Latch-up in CMOS circuits: threat or opportunity (part 2)


Latch-up refers to unwanted short circuits which can occur in an integrated circuit whereby the power supply is inadvertently connected to the ground. In the first part (threat) [Link] of the article the focus was on the threat of latch-up and different ways to prevent it. In this part (opportunity) we discuss how (parasitic) SCR devices can be used in a positive way.

Basic SCR schematic (left), Cross section (middle), IV characteristic (right)

SCRs used for ESD Protection

Typically, in CMOS IC design, we always think about avoiding latch-up. At the same time, another issue which is of concern for CMOS IC designers is that of protection against ESD and other transient events. The inherent tendency of the parasitic SCRs to latch-up and deteriorate chip performance can be exploited to protect it against ESD damage. We should control how/when latch-up occurs and create a safe path through which a large current generated by ESD or other unwanted transient events can be safely routed to the ground.

In more concrete terms, we need to engineer a system whereby when an ESD or other unwanted transient event occurs, the SCR triggers and safely guides the current to the ground. On the other hand, when the chip is operating normally, we need the SCR to be turned off and have no effect on the circuit. From our understanding of an SCR’s operating mechanism, this means we need to effectively control (depending on the application);

  1. The holding voltage (Vh) – below the holding voltage, the SCR does not conduct current. Our ESD protection scheme is part of the circuit but it should not affect circuit performance. Any I/O voltage within the appropriate domain i.e. below the circuit’s power supply voltage (Vdd) should not trigger the SCR. Accordingly, the SCR should be engineered such that it’s holding voltage is greater than Vdd i.e. Vh > Vdd.
  2. The trigger voltage (Vt1) – a signal beyond a certain threshold would trigger an SCR. We can make sure the SCR is engineered such that it is triggered into the latched state if the I/O voltage exceeds a certain precise threshold. However, depending on the device geometry and intended application, there is an upper bound on Vt1 since we need to prevent ESD from damaging the chip. This upper bound is the oxide break down voltage for an input or the drain-source breakdown voltage for an output interface. On the other hand, we also need to make sure Vt1 > Vh as we don’t want I/O voltages lower than Vdd to trigger the SCR.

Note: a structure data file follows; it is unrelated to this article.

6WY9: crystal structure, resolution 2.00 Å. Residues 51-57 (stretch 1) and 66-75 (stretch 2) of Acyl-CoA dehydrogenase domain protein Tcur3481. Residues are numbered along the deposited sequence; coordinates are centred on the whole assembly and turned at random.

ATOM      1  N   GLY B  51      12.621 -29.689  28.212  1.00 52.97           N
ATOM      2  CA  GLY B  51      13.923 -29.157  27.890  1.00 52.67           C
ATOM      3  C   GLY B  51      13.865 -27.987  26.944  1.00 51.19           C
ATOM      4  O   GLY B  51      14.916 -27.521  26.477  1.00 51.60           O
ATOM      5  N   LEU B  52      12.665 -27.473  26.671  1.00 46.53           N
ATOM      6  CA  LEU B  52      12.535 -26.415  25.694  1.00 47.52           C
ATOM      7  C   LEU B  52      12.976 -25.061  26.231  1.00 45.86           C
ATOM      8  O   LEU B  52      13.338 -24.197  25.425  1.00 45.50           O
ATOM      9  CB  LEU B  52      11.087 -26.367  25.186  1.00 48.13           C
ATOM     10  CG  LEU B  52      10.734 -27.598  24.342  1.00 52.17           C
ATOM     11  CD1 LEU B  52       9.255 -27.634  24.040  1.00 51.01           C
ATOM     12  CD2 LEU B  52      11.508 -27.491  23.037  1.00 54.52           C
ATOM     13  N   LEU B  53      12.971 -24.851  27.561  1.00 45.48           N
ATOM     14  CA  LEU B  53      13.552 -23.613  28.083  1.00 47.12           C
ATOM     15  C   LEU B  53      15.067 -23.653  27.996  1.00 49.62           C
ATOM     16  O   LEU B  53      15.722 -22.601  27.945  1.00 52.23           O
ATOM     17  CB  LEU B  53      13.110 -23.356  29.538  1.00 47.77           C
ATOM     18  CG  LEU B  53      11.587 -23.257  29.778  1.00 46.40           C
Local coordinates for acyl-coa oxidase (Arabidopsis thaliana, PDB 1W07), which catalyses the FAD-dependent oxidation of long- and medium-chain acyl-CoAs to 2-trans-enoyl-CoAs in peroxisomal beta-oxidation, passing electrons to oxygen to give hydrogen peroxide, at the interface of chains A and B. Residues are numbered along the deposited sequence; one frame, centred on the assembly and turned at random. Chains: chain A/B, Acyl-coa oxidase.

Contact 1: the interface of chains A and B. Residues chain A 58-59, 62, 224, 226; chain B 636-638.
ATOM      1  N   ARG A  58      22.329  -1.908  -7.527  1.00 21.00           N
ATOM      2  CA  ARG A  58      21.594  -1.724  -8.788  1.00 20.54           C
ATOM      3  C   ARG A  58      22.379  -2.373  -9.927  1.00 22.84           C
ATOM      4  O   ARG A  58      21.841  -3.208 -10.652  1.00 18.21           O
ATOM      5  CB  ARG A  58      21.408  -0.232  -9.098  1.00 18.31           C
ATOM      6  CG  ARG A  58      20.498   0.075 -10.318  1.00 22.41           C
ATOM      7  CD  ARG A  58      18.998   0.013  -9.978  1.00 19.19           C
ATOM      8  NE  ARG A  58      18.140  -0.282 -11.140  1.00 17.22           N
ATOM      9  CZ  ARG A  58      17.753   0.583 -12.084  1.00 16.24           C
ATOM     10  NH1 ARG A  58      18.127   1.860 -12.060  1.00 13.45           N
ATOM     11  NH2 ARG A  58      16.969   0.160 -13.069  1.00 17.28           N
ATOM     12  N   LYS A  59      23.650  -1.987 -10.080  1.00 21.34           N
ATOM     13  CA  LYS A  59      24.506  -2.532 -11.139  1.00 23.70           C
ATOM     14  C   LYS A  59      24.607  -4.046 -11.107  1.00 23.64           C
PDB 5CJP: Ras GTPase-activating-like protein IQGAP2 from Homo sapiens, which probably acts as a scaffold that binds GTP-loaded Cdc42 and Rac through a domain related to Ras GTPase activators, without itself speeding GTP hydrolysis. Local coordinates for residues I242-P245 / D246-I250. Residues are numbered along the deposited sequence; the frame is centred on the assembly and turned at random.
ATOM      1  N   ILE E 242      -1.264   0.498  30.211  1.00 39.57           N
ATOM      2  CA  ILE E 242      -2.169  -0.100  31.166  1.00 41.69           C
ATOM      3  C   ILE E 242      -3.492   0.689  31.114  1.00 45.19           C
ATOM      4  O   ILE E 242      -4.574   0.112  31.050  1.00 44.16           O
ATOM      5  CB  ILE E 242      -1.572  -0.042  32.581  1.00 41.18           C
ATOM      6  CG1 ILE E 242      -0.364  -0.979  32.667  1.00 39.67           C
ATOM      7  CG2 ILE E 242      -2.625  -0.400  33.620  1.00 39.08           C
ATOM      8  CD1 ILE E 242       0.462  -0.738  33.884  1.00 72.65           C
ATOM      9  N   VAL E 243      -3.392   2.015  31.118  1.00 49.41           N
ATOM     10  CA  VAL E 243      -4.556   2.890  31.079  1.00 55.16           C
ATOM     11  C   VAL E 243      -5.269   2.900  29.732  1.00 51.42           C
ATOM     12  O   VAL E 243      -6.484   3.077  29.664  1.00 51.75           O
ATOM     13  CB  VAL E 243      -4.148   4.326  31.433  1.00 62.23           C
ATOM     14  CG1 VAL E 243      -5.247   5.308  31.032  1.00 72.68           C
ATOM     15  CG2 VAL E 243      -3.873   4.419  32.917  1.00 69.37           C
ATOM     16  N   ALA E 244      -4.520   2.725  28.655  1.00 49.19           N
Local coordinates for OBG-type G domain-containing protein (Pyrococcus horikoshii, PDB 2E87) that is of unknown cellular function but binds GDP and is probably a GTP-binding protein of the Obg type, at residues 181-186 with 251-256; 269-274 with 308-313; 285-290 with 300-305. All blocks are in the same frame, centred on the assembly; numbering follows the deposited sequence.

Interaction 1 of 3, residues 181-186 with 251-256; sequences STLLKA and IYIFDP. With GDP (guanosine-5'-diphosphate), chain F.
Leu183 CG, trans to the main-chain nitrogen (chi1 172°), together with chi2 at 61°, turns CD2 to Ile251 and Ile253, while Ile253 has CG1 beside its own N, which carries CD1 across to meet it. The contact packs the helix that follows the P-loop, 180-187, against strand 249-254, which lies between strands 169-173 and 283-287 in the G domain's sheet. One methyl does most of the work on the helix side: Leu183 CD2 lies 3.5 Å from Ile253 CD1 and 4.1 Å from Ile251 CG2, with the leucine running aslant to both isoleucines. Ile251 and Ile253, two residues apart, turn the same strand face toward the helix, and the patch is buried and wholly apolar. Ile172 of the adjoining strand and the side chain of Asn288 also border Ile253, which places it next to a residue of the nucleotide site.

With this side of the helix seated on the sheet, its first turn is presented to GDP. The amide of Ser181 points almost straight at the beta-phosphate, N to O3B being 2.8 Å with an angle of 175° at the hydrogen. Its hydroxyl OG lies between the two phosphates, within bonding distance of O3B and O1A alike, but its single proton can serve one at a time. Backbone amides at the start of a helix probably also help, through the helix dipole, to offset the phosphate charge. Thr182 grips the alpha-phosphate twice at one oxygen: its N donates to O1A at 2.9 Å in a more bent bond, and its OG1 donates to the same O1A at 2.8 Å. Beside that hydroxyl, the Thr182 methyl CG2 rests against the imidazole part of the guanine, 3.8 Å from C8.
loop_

3. The on resistance (Ron) – Ron should be low enough to ensure the voltage drop (Vh + Ron*Iesd) over the SCR is lower than the failure voltage of the functional circuit.
  4. The failure current (Imax) needs to be high enough to allow for adequate discharge of the transient charges to the ground.

An SCR fulfilling the requirements described above is an excellent active ESD protection element for typical CMOS ICs. Given the possibilities explored here, it is evident this SCR-based ESD protection scheme is highly customizable. It can be adapted to the specific application targeted by the IC. These type of devices become even more relevant nowadays given the wide range of applications like IoT, telecom, medical, automotive etc. Each of these applications need to fulfill unique requirements. Consequently, SCR-based ESD protection circuits can be a great tool in the arsenal of an IC designer.

In the first part, we addressed the issue of latch-up as it is commonly encountered in CMOS IC design. We analyzed its origin and sought to explain how it can have a negative effect on IC performance. We then proceeded to discuss ways in which it can be prevented. In this second part, we considered latch-up issues as an opportunity rather than a threat to IC performance. Finally, we discuss how our understanding of latch-up can be used to develop ESD protection circuits for ICs used in various applications. In our discussion, we highlight the design rules which should be followed to realize an SCR based ESD protection circuit in ICs.

More information?

In an article about Diode Triggered SCRs [Link] we provide a clear explanation how the device behavior can be adapted to ensure it can be used as an ESD protection solution while preventing latch-up issues. In a cooperation with the ESD experts at Oki (now Lapis semiconductor) we presented a summary about the use of SCR devices for ESD protection. [Link].

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